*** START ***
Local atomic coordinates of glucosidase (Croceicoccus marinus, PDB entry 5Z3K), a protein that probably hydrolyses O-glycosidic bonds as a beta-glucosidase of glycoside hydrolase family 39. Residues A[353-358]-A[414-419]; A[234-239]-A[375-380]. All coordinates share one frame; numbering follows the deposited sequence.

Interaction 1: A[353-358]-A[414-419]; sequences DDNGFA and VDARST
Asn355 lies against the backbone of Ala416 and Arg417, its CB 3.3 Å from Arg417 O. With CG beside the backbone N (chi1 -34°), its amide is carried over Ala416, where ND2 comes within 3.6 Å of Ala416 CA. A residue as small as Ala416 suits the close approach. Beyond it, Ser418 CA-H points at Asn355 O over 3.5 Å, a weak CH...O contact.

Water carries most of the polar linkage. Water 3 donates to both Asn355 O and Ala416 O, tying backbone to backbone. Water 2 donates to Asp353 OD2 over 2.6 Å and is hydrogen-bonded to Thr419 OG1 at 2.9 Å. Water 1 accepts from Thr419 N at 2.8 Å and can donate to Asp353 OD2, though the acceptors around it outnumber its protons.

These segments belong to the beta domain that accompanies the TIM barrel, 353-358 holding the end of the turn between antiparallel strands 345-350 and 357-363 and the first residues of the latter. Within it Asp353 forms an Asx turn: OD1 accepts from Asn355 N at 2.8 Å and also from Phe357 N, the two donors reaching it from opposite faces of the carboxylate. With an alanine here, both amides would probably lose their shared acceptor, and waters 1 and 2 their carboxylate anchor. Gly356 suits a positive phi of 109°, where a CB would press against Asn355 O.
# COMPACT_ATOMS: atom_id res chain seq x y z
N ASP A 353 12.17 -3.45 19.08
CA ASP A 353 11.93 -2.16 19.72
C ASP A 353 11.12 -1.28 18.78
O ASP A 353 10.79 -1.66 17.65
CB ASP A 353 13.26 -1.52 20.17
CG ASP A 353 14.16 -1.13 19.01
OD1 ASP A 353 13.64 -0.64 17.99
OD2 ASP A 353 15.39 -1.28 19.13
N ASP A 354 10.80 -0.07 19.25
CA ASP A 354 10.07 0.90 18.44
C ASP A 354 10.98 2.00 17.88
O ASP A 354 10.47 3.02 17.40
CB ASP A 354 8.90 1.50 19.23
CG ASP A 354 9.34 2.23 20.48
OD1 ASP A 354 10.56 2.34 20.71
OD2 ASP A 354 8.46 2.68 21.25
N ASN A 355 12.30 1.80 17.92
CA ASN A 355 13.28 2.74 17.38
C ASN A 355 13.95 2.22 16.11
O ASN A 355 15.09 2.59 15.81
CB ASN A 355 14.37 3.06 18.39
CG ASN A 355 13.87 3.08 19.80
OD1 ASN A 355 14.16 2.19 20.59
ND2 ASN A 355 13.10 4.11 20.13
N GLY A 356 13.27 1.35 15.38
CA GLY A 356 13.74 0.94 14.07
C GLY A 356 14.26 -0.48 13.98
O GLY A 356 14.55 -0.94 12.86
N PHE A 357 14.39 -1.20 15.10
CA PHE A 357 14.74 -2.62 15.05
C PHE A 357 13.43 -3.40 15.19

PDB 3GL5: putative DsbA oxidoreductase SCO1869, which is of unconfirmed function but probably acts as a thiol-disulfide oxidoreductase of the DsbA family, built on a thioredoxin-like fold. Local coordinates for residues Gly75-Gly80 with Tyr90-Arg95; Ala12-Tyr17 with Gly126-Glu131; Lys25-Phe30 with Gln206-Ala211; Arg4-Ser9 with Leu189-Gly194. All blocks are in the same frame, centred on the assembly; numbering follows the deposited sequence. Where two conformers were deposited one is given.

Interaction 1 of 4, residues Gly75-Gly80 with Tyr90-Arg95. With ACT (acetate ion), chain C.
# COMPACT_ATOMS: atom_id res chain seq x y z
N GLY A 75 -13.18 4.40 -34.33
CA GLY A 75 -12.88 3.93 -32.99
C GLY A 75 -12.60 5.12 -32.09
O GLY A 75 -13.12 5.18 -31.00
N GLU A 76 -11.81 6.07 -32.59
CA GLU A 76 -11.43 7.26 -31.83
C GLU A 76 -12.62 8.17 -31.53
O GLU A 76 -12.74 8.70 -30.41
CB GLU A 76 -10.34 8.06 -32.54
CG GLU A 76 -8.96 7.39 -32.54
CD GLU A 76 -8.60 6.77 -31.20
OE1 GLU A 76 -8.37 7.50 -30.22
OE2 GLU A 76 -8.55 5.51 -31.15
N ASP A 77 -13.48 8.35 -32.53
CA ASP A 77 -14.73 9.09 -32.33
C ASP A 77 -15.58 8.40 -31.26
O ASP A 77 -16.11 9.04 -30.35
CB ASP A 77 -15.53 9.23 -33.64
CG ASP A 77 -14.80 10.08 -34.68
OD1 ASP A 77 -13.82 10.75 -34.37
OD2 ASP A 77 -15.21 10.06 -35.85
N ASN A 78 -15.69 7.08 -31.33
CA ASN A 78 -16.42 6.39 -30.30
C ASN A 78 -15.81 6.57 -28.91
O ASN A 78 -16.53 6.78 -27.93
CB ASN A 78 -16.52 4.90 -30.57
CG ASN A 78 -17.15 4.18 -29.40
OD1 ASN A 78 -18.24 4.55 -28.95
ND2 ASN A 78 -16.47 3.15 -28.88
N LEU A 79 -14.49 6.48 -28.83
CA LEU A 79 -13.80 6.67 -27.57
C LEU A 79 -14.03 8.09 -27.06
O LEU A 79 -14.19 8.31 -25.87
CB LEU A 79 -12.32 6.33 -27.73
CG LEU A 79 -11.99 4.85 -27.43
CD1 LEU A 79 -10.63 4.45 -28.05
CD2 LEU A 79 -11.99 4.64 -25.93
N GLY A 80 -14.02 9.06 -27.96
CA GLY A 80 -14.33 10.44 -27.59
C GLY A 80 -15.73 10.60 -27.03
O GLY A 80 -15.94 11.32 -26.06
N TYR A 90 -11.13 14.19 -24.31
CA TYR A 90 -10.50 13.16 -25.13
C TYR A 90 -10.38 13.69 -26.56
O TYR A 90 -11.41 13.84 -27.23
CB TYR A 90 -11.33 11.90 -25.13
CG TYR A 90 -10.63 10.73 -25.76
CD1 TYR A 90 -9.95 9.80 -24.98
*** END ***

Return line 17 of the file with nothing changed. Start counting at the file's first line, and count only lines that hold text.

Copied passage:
C ASP A 354 10.98 2.00 17.88